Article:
2
$\begingroup$

I was pondering on the question of magnetic dipoles but then I had an thought that electron and other particles are either positive or negative or have no magnetic charge but then I thought of particles like being small spherical magnets (in shape of pellets) but then I realized both have a negative and positive poles so what makes an electron negative or is it an mono-pole? If it were like my description, then surely we can never call it negative as it would be relative to the observer.

I'm only in Middle-School so please correct me if any of my knowledge is wrong.

$\endgroup$
  • 1
    $\begingroup$ There is a related discussion in Rob's answer to the question Do electrons have shape?, and you might be interested to read it. The electron is forbidden from having an electric dipole moment by CP invariance. In fact CP invariance is very slightly violated and the electron is calculated to have a very, very small electric dipole moment. $\endgroup$ – John Rennie Jun 22 '14 at 15:45
  • 1
    $\begingroup$ I wrote about this a little in my discussion of the shape of the electron, but I don't know that it's really pitched at a middle-school level. $\endgroup$ – rob Jun 22 '14 at 15:46
  • $\begingroup$ Oh hi, @JohnRennie :-) $\endgroup$ – rob Jun 22 '14 at 15:46
  • $\begingroup$ Yes, the electron is a monopole, a point source theoretically, whereas corresponding magnetic monopoles have not been seen in nature,though sought with special experiments. dpnc.unige.ch/seminaire/talks/mermod_2012.pdf $\endgroup$ – anna v Jun 22 '14 at 15:47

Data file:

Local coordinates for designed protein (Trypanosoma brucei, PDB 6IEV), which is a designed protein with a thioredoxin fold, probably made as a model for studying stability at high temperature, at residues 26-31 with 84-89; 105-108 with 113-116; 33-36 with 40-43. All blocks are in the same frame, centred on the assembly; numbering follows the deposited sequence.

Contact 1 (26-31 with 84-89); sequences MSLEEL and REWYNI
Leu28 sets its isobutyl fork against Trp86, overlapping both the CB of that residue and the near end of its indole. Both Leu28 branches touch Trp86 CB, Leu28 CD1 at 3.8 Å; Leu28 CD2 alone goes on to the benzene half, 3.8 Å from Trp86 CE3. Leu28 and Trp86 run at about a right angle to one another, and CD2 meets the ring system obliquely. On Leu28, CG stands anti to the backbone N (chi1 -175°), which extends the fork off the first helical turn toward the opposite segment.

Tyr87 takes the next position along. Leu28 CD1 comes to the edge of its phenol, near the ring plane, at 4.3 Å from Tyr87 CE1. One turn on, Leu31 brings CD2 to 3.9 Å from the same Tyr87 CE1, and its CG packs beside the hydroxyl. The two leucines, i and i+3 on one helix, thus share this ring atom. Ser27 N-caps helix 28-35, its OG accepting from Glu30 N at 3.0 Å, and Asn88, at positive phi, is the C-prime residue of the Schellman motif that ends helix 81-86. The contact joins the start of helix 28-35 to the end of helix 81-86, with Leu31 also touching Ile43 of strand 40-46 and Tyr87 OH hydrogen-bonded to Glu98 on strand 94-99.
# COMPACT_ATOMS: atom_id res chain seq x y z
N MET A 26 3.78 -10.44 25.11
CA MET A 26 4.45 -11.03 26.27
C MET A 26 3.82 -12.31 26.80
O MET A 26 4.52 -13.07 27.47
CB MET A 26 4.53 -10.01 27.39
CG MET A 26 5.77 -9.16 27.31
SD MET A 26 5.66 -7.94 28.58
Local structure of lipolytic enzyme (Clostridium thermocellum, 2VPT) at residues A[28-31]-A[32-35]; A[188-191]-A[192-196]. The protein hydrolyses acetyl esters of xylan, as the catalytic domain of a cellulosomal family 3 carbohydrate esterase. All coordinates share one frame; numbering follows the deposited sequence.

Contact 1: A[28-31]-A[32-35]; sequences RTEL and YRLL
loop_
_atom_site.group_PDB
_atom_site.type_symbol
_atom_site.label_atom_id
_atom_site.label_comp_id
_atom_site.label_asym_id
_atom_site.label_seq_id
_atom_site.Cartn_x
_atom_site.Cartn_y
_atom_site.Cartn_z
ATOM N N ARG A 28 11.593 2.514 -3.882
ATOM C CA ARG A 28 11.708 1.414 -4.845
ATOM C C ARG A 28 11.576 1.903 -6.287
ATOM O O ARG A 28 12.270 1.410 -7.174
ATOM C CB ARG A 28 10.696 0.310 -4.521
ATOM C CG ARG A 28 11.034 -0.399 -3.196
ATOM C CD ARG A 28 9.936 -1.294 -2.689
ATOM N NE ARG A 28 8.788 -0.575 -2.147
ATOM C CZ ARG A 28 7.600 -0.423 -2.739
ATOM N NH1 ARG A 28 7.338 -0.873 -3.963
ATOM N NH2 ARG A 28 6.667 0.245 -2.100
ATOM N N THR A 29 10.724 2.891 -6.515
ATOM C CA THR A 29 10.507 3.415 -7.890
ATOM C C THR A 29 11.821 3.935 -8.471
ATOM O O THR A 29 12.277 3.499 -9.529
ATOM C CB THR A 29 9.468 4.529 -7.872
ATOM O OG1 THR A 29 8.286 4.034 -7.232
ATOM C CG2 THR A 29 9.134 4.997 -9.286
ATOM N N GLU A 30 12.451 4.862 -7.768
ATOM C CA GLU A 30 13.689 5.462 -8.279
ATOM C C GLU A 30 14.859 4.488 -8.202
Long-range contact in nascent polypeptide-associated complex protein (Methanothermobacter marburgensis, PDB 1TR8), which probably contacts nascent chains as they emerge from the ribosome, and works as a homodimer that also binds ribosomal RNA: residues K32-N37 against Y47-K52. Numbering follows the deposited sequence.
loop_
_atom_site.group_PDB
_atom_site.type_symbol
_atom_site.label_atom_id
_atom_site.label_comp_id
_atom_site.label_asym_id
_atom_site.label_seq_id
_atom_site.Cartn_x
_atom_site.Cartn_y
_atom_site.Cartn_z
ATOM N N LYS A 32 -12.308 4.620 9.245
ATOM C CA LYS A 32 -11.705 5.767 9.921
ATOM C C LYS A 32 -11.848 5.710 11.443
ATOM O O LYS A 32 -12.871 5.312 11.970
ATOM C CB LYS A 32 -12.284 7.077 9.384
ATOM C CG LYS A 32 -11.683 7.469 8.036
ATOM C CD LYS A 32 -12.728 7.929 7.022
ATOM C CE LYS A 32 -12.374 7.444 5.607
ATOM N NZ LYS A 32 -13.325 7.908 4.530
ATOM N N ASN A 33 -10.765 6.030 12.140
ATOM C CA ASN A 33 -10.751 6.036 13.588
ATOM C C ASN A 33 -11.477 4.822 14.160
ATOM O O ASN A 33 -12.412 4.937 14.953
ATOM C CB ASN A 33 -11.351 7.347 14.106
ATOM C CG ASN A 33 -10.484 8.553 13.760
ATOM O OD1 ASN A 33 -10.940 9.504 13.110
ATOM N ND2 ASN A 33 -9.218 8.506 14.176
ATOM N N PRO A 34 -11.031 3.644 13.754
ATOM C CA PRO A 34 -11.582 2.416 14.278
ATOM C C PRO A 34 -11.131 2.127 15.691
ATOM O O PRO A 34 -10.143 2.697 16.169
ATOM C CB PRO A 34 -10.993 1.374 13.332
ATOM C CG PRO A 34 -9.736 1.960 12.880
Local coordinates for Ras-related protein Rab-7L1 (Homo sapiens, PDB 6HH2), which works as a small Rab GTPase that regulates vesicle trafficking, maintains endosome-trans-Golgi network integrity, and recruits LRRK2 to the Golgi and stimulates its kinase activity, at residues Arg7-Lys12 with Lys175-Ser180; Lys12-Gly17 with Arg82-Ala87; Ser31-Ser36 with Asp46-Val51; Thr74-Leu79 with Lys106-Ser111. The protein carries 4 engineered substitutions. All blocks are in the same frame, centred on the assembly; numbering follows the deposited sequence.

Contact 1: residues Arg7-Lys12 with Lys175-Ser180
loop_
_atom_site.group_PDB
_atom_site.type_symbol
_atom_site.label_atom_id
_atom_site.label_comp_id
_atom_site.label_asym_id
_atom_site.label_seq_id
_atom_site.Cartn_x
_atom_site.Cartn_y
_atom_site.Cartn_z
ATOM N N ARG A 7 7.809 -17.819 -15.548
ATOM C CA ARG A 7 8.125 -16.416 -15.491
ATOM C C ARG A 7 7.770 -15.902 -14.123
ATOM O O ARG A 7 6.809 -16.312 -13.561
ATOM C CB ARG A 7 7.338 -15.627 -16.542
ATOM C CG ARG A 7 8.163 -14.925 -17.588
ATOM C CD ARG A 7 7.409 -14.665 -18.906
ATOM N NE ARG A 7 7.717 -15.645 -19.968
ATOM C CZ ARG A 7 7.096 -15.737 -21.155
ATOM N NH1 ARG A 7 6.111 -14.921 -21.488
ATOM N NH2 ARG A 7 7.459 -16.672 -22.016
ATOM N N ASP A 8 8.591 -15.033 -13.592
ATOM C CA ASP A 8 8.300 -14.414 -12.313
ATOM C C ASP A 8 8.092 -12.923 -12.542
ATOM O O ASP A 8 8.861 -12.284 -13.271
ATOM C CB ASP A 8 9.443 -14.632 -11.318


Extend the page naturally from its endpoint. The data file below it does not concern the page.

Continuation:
2
$\begingroup$

From your description, you may be confusing the concept of magnetic charge and dipole with electric charge and dipole. An electron has negative electric charge, but does not have a similar magnetic charge.

That being said, many fundamental particles, including electrons, do have a magnetic dipole. This is conceptually separate from its electric charge, though; particles can have no electric charge but still have a magnetic dipole (e.g., a neutron).

Also, there has never been any detected magnetic charge (aka monopole).

$\endgroup$
  • $\begingroup$ I read it more as Why are electric charges and magnetic 'charges' different? - which is a very astute question. $\endgroup$ – Tom W Jun 22 '14 at 16:57
  • $\begingroup$ Could be. I queued on so what makes an electron negative or is it an mono-pole? $\endgroup$ – BMS Jun 22 '14 at 17:26

Your Answer

By clicking “Post Your Answer”, you agree to our terms of service, privacy policy and cookie policy

Not the answer you're looking for? Browse other questions tagged or ask your own question.